Do you own or manage a business? Do you employ others? If so, you have responsibilities to protect your workforce from injuries and accidents. Workplace safety is an issue, which concerns the boss of every company. It’s also a subject of great media interest. If you read the papers regularly, you’re likely to stumble across articles related to compensation claims. Here are some tips to help you avoid workplace accidents and prevent you from hitting the headlines for the wrong reasons.
Knowing your responsibilities
Anyone who runs a business, which employs members of staff, should be aware of their health and safety responsibilities. As an employer, you are required to take on certain duties to try and protect those who work for you. Of course, it’s not possible to prevent every accident. But if you’ve not taken the necessary steps to reduce the risk of injuries, you will be held liable. When it comes to safety in the workplace, it’s always wise to understand your responsibilities. If you have a new business, it’s wise to seek legal advice and to make sure you fully understand what your role entails.
Getting the legalities pinned down
There are health and safety regulations in place in every country to prevent work-related illness and injuries. The nature of legislation may vary according to the country in which you are based. As an employer, you should be aware of your legal duties. The premises, for example, should meet required standards. If they don’t, you will fail an inspection, and you may be forced to close down. Before you take on any staff members or open an office or warehouse, make sure you have legalities pinned down. Carry out regular risk assessments, and make sure every accident is reported and recorded. If you notice trends, take action. Make sure you have procedures and policies in place to deal with mishaps as quickly as possible.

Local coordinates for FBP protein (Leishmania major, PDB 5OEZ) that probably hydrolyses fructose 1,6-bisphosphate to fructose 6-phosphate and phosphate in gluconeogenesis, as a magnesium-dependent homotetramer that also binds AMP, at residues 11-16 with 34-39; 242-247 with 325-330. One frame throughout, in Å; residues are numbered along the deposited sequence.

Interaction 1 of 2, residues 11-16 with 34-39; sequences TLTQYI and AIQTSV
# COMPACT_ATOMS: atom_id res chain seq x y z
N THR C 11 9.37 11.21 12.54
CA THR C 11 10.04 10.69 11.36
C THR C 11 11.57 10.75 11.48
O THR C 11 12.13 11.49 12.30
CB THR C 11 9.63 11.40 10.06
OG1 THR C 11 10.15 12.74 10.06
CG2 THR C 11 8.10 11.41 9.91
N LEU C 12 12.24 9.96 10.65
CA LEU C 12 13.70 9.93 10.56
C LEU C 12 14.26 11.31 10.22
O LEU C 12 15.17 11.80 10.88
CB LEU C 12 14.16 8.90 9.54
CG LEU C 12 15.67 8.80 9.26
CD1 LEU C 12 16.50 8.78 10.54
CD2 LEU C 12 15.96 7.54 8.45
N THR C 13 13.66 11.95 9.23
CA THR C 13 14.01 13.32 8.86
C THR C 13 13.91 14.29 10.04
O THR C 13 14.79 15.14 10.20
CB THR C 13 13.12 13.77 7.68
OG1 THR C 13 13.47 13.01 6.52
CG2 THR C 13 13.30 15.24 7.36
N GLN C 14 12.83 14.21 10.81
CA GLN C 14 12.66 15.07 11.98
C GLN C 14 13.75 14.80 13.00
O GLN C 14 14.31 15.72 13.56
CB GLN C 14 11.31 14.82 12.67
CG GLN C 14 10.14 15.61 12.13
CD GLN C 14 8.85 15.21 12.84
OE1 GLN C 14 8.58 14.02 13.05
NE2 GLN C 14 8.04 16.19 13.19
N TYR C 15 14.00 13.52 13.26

Going the extra mile
Legislation is there to ensure that workers can do their job in a safe setting. As the boss, you are required to meet set standards. But there are often additional steps you can take to prevent accidents and promote good health and wellbeing. You may wish to offer employees the chance to take Safe Response fire warden training courses or first aid classes. You might decide to provide standing desks to target the problem of back pain. You could offer gym membership or dental insurance as part of an employee benefits package. Try and think about scenarios in which accidents occur. Have you done everything you could to make the office safe? Is there more you could do to help workers deal with common illnesses, such as stress? Are you reacting to issues as quickly as you could? Do you take on board comments from employees and act on them?
Health and safety should be priorities for every business owner. The last thing you want is an employee to sue you because you haven’t fulfilled your duties. Make sure you understand what is required, and make an effort to go the extra mile. A healthy workforce is a happy, productive workforce.